I watched President Obama deliver his final State of the Union speech last night. I was not only interested in what he had to say, but wondered about the divided house to whom he was speaking. On one side were people dressed in colorful clothes, standing and cheering, smiling and enjoying themselves as if they were at a wedding party. On the other side people were dressed in dark suits, some bored and some somber as if they were at a funeral. (In other years, the house could have been divided in just the opposite way, some partying and some restrained and reserved.)

I thought, “What would it be like to speak to such a divided house?”

And then I thought, “I know what that is like. I do that everyday, several times a day.” Sometimes I make decisions and one part of me celebrates the action. For example, Deb and I bought a new I pad. Part of my internal house celebrated as we moved from the darker ages. The other side of the house sat on its hands and questioned the actions as it wondered if we were being too extravagant. A divided house lives in me.

President Obama suggested that the divided house before him needed to figure out how to work together if the nations problems are going to be addressed. He suggested that each respect the other and that the two parties not accuse each other of being unpatriotic. All are working for the good of the whole even though they disagree with what is good.

I think that internal respect is what must be nurtured if an individual self doesn’t want to be paralyzed and unable to take action for its own physical and mental well-being. The divided parties need to hang out with each other when they are not trying to make decisions. They need to get to know each other as fellow members of the same household. In my internal house those who partied at the purchase of the I pad need to enjoy it, because on other occasions the reserved side of the house will win the day and I will hold on to my money.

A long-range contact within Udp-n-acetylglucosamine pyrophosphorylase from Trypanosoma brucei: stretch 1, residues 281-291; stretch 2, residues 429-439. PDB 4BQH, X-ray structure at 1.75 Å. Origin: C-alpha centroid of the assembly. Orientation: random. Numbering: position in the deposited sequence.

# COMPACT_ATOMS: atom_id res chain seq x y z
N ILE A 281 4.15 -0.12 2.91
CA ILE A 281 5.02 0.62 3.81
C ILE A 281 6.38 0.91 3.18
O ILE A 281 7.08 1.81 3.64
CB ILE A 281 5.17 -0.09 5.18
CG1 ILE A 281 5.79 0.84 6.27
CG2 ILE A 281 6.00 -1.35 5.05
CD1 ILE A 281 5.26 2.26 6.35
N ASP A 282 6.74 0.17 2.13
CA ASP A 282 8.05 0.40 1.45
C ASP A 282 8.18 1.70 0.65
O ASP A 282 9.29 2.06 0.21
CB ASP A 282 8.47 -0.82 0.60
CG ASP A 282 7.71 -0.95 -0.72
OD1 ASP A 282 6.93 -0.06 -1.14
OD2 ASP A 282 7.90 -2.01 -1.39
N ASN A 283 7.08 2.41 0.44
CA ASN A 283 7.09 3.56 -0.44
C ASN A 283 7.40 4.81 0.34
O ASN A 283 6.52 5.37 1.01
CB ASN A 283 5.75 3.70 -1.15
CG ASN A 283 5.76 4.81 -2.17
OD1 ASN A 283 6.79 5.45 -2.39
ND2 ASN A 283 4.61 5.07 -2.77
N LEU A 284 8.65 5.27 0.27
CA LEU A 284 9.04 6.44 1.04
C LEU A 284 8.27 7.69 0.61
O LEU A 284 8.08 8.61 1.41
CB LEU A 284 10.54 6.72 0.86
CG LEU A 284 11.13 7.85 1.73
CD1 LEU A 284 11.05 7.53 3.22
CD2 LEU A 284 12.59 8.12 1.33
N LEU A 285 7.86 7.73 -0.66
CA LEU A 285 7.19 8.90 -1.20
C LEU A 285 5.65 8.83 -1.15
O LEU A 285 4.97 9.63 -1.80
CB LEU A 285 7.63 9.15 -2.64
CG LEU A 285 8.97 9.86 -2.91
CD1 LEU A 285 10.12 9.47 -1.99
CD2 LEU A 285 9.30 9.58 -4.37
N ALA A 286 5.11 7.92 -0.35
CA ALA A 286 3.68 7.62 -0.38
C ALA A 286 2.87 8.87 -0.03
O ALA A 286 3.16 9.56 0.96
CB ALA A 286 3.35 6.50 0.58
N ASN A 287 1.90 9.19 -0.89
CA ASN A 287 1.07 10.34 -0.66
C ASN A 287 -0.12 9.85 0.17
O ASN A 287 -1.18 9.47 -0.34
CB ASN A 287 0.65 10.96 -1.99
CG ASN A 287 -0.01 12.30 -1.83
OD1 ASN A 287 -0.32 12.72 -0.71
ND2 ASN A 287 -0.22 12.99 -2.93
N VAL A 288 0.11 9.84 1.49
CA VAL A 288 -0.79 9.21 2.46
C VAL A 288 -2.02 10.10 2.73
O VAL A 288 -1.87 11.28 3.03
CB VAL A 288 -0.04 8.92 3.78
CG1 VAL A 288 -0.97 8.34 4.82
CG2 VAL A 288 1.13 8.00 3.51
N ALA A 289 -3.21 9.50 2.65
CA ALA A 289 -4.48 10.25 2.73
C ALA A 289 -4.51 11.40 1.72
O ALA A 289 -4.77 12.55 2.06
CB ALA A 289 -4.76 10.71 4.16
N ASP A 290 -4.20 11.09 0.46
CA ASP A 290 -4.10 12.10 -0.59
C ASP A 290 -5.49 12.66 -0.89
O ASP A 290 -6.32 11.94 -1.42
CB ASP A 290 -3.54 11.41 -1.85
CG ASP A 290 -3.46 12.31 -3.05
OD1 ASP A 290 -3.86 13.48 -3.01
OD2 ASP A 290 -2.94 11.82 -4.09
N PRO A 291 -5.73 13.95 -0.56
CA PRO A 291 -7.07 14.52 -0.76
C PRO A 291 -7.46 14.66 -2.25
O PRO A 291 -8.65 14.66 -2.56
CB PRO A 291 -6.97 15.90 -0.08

I am always fascinated by the polls on the job-approval of the president of the United States. It moves up and down depending on the latest crisis and what the president might have been able to do about it.

What I find intriguing about the polls about this president is how many people who were excited about his being elected have been disappointed in his performance.  The energy was high in 2008.  It was less in 2012, but still there were people who believed that he could do something that would help improve the lives of people.

Now, I know that he made lots of promises when he was running for office. That is the nature of American political elections—promises. Politicians get elected on the basis of the future that they describe and the promises they make to bring about that kind of future.

But, the fact is, leading isn’t so much about making promises as it is achieving something. Someone once said that politics is the “art of the possible.” The ability to govern is related to accomplishing that which can be accomplished. It is not about fulfilling all the promises that are made in order to get elected.

And the ability to achieve the possible is determined in large measure by many factors that are not in the control of the one who makes promises to motivate our voting for them. The diversity of opinions that make up a free political process forces leaders to propose, listen, adjust, compromise and achieve what they can. The shrinking globe we live on creates political realities in other countries that limit the ability of our leaders to make a difference. Wise use of political power on issues where they can have an impact is important for leaders

So, I stay fascinated with the polls, but would wish people were a little more gracious toward those who are working to practice the “art of the possible.”